Meet Sara Alattar: Activist, Aspiring Physician, and Coffee Lover
When I sat down and began thinking of women that I wanted to interview to kick off the Women Do Cool Sh*t series, I had a certain archetype in mind. I didn’t want to put the series in a box or be limiting towards the kinds of women that we featured, but I wanted to find women who were, well, operating across a few different verticals and making a difference. Sara Alattar came to mind.
I know Sara through some mutual friends and we’ve been following each other on Instagram and Twitter for sometime. Alattar is, in her own words, “…a 20 year old Muslim woman, an aspiring physician (sounds cooler than pre-med student), photographer, and community organizer.” Immediately, I was attracting to Sara’s social media presence as someone who has a voice. Everyone has a voice in the age of the internet, but Sara’s willingness and dedication to educate, inform, and take a stance for her beliefs made her feed stand out from my endless scrolling.
Recently, she help found Mecca MVMT, a new initiative created by youth for youth, for her faith-based community at the Mecca Center. Mecca Center is Sara’s beloved local mosque, which she very much considers her second home. The initiative aims to cultivate a community with long-term programs such as sports tournaments, brother and sister events, and spiritual classes. “The best part is that we’re connecting people’s hearts to one another and letting our youth community know that there is a place that belongs to them at the mosque …Where they’re always welcome, and will always have love, support, and a community of fellow brothers and sisters waiting for them …Ready to be at their service for whatever they need.”
Sara was motivated to create Mecca MVMT because of her personal love and belief in having a strong community, “Supporting each other, connecting with one another, and inspiring love is, I believe, how we can change the world… When we invest in each other, we invest in infinite possibilities. This is why I love investing in my community.” The inspiration behind such a moving force of young individuals creates an atmosphere of faith, love, and dedication that really sets a stage for unprecedented growth in the lives of many different people.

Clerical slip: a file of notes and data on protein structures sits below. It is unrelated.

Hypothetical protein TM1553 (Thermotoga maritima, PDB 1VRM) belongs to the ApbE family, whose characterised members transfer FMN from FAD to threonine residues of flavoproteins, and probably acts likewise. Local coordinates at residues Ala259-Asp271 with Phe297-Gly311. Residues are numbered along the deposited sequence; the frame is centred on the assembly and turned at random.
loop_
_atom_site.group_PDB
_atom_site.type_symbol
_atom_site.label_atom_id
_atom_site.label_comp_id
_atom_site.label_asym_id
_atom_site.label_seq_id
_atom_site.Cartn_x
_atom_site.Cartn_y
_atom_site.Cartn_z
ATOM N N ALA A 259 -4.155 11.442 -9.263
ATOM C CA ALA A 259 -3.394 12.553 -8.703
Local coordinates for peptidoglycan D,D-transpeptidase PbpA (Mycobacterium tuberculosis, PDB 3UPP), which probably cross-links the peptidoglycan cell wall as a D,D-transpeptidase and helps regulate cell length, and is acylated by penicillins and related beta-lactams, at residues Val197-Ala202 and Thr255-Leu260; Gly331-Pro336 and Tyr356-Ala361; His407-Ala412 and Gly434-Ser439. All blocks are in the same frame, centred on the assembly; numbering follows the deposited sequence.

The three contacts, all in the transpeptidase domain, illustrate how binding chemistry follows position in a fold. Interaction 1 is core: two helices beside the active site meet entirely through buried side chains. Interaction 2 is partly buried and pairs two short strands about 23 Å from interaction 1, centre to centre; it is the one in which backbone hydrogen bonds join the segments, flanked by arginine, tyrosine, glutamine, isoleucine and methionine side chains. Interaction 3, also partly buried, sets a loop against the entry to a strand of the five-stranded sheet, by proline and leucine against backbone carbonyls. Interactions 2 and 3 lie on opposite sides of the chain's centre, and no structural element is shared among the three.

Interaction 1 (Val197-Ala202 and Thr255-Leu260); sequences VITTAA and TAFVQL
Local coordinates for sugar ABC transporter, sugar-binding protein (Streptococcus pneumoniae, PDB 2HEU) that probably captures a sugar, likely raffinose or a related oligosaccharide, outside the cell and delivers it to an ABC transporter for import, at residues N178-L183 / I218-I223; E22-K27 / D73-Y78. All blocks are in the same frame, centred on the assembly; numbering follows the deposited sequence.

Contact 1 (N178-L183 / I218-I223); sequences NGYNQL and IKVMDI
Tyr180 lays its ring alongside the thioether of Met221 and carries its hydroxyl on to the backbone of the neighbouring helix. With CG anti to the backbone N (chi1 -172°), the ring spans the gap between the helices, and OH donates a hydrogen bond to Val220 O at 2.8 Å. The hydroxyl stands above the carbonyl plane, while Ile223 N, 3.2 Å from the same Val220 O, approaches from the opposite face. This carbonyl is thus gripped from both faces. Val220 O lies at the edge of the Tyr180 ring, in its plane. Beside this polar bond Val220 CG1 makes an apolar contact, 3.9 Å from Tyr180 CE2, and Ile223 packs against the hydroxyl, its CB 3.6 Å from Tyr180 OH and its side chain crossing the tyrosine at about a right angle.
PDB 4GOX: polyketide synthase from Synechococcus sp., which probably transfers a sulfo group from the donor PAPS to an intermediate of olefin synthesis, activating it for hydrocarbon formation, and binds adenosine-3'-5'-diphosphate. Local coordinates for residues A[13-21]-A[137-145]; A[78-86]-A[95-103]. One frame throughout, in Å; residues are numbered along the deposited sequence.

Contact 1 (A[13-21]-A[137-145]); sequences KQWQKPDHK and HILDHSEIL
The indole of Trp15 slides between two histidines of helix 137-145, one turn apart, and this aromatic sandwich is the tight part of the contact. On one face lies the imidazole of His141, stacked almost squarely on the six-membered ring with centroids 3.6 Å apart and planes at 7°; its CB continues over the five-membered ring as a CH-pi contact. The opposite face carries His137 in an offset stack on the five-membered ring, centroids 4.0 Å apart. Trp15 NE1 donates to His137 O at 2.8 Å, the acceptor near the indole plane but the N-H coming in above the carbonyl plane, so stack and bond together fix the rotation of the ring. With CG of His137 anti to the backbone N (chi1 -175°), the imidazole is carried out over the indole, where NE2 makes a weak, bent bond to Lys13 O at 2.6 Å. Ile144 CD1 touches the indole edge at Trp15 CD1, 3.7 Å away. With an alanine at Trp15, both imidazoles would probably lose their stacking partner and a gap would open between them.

Over the next few years, Alattar would like to see Mecca MVMT grow to a place where people who don’t normally come to mosque find a home in it, like she has. They are currently planning for a youth center that would allow Mecca Center to become an even more welcoming and open space for people and create an atmosphere of resources. One of the ongoing sources of inspiration for Alattar is her faith; Sara’s faith has always been a cornerstone and its completely shaped how she lives her life, “My faith is my rock and my purpose. I find comfort in that even if I hustle and it doesn’t work out the way I want, I know that God’s plan is better for me than whatever I had planned for myself.”
One of the very selfish reasons that I wanted to interview Sara was to pick her brain with a few of my own personal questions. I have a genuine curiosity to find out how different women, from different cultures, religions, backgrounds, area codes, etc., define empowerment and feminism. Alattar’s answer was – frankly – beautiful. “To be empowered to me is to reach one’s fullest potential in capabilities and talents, take control of one’s fate and position in society, gain the ability to claim one’s rights, and confidently and unapologetically represent one’s morals and values.” Unapologetically and confidently. Cosign.
In today’s political climate, Islam is often highly misconstrued in the arenas of the feminist discussion; which is factually incorrect, just for starters. However, I didn’t want to put my own words to it (as a non-Muslim and not a hijabi), so I simply asked Sara.
“Fake ’empowerment’ and alliance is a huge issue I’ve experienced as a Muslim woman – for example, the hijab. Outsiders cheer the ‘unveiling’ movement, believing that hijab is a means of oppression mandated upon Muslim women. They push for the ‘freedom to not wear the scarf.’ That’s not empowerment! All that’s happening now is that you’re policing what I’m wearing. You think I’m forced to cover up, but you end up denouncing my choice to cover up.”
In a personal opinion (and this is my blog, so I can write my own personal opinions, ha ha!) the act of wearing a hijab is an act of unadulterated feminism and empowerment. The decision to wear one’s faith, values, and morality so publicly and openly is a confident and empowered decision that a vast majority of people wouldn’t be able to make.
Sara’s advocacy and passion for community organizing is based on a simple policy of equality. “I’ve made my advocacy simple and direct: trying to call for the righteous empowerment, wellness, and respect for women and their choices, and making sure everyone knows that they have a role in that. Not everyone chooses to identify as a feminist, and that doesn’t mean they’re isolated from the empowerment of women!”
Alattar’s motivations as a community organizer and advocate go well beyond impressive and into inspiring. Her definitions of empowerment and feminism should be required reading for anyone who falls into the trope of white or western activist movements. Activism should only ever do one thing: bring communities together, something Alattar is well on her way to accomplishing.
Oh, and she prefers coffee over tea.
M. F. Husain. A series of his works are at the Art Institute until March 4, and I’d recommend it. ✨… https://t.co/XQ1unSNancFollow
I love going home for a weekend because it consists of my mother asking for the tea on shady comments I’ve made onl… https://t.co/5FVkpW96f2Follow